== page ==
What is Montessori

What is Montessori

Blossoms Classroom

Blossoms Classroom

Blossoms Pre-School’s fully equipped classrooms and teaching methods are designed to create an environment that allows a child to feel a sense of belonging, to feel safe and secure, to develop and strengthen their self-esteem and also encourage the child to gain independence.

Montessori helps children to become self-motivated, self-disciplined, and to retain the sense of curiosity that so many children lose along the way in traditional classrooms. They tend to act with care and respect toward their environment and each other. They are able to work at their own pace and ability. Learning that takes place during these years comes spontaneously without effort, leading children to enter the primary classes with a clear, concrete sense of many abstract concepts.

The Montessori Curriculum covers the following areas:

Practical life

  • Practical life materials and exercises respond to the young child’s natural interests to develop physical coordination, care of self and care of the environment. Specific materials provide opportunities for self-help dressing activities, using various devices to practice buttoning, zipping, bow tying, and lacing. Other practical life materials include pouring, scooping and sorting activities, as well as washing a table and food preparation to develop hand-eye coordination.


  • The sensorial materials provide a range of activities and exercises for children to experience the natural order of the physical environment, including such attributes as size, color, shape and dimension.
  • Examples of these materials are pink tower (series of ten sequential cubes, varying in volume); knobbed cylinders (wooden blocks with 10 depressions to fit variable sized cylinders); broad stairs (ten wooden blocks, sequentially varying in two dimensions); color tablets (colored objects for matching pairs or grading shapes of color).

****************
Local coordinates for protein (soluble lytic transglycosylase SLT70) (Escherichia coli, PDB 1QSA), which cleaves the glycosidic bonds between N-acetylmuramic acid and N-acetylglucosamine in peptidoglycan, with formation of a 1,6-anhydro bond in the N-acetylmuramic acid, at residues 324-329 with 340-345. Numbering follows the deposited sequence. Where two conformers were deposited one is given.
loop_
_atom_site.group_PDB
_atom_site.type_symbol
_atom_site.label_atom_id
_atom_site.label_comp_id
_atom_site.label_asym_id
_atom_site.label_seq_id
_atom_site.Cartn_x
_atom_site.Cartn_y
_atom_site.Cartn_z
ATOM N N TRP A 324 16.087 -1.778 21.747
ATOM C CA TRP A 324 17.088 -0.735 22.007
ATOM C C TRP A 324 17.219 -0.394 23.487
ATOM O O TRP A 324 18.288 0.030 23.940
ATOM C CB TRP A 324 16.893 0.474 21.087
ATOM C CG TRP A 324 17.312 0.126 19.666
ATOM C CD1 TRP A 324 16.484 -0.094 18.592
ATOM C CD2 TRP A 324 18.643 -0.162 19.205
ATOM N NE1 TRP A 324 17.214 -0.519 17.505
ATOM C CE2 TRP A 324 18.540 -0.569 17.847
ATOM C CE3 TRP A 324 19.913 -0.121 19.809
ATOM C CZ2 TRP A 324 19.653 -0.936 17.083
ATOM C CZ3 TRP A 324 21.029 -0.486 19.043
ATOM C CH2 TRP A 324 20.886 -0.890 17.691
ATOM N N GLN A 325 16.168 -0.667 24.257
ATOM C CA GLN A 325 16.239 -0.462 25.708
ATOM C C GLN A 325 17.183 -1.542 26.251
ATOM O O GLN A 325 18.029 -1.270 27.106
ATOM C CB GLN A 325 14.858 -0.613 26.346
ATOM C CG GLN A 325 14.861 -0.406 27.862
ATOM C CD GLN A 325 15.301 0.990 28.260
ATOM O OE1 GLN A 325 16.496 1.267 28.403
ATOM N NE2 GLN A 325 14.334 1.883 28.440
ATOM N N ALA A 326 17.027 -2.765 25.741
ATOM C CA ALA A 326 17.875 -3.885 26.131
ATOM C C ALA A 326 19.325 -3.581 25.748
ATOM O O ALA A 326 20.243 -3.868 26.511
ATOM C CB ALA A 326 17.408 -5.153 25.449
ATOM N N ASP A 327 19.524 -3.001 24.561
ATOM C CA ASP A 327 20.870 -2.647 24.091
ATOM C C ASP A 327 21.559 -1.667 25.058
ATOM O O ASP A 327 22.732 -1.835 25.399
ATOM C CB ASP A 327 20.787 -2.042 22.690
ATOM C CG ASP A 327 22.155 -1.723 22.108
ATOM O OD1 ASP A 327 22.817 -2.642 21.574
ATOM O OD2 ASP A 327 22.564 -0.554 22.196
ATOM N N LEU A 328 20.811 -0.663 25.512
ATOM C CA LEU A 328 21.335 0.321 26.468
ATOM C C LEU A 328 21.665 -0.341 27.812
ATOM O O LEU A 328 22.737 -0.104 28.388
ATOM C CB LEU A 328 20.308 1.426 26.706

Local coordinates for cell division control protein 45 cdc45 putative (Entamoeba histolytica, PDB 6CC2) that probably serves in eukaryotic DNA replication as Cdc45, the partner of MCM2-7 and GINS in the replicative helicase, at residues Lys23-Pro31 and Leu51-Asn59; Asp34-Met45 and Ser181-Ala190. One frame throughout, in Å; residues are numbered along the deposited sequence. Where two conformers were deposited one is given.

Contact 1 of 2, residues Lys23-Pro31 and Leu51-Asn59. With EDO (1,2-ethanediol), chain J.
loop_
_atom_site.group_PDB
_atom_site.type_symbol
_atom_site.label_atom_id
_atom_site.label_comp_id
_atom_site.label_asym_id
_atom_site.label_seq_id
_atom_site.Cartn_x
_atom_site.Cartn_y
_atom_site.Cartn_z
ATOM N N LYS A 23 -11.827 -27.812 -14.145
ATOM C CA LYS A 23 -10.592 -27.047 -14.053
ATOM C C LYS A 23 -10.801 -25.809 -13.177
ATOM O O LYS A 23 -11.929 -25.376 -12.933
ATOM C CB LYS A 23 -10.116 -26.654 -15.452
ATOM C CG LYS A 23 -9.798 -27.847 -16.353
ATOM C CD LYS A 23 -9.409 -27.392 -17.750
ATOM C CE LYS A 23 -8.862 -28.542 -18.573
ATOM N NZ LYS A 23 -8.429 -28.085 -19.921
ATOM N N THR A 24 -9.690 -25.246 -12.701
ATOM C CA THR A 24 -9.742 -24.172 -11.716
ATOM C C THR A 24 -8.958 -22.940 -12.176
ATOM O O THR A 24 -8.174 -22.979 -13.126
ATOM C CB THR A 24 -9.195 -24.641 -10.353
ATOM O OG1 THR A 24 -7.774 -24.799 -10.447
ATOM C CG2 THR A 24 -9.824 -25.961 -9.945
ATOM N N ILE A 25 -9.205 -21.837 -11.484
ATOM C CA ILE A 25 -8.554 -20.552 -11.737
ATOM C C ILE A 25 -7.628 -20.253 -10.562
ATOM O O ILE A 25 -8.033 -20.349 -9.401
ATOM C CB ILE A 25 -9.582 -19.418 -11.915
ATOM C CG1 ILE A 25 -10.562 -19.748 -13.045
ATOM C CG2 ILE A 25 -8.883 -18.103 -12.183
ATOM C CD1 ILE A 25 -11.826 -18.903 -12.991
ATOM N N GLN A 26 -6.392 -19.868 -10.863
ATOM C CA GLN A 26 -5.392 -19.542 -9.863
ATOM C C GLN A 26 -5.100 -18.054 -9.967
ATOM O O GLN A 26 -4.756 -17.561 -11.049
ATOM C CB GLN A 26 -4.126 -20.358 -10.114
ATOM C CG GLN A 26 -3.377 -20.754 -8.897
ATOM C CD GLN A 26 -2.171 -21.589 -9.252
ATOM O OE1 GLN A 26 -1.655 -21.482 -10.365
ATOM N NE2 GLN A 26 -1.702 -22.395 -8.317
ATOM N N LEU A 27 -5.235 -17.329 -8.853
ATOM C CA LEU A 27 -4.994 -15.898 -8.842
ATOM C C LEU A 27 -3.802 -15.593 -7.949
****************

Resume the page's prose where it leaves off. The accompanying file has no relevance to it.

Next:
• In this area, materials are provided to show such basic concepts as numeration, place value, addition, subtraction, division and multiplication. For numeration, there is a set of ten rods, with segments colored red and blue and “spindle boxes”, which consist of placing sets of objects in groups, 1–10, into separate compartments. For learning the numeral symbols, there is a set of sandpaper numerals, 1–9.


  • In the first plane of development (0–6), the Montessori language materials provide experiences to develop use of a writing instrument and the basic skills of reading a written language. For writing skill development, the metal insets provide essential exercises to guide the child’s hand in following different outline shapes while using a pencil. For reading, a set of individual letters, commonly known as sandpaper letters, provide the basic means for associating the individual letter symbols with their corresponding phonetic sounds. Displaying several letters, a lesson known as the ” three-period lesson” guides children to learn the letter sounds and the movements of their shape. When the child is proficient with the majority of the sounds, he can create words using moveable letters from the “moveable alphabet”. When their hand is strong enough from use with the Metal Insets and other materials, he may write words with a pencil using the shapes he learned from the sandpaper letters.

Cultural subjects

  • The Montessori classroom may also include other materials and resources to learn cultural subjects, such as geography (map puzzles, globes, cultural folders containing country-specific materials), and science, such as biology in naming and organizing plants and animals. Music and art are also commonly involved with children in various ways.

If you have any questions about the Montessori Curriculum please get in touch and we will be delighted to speak with you.

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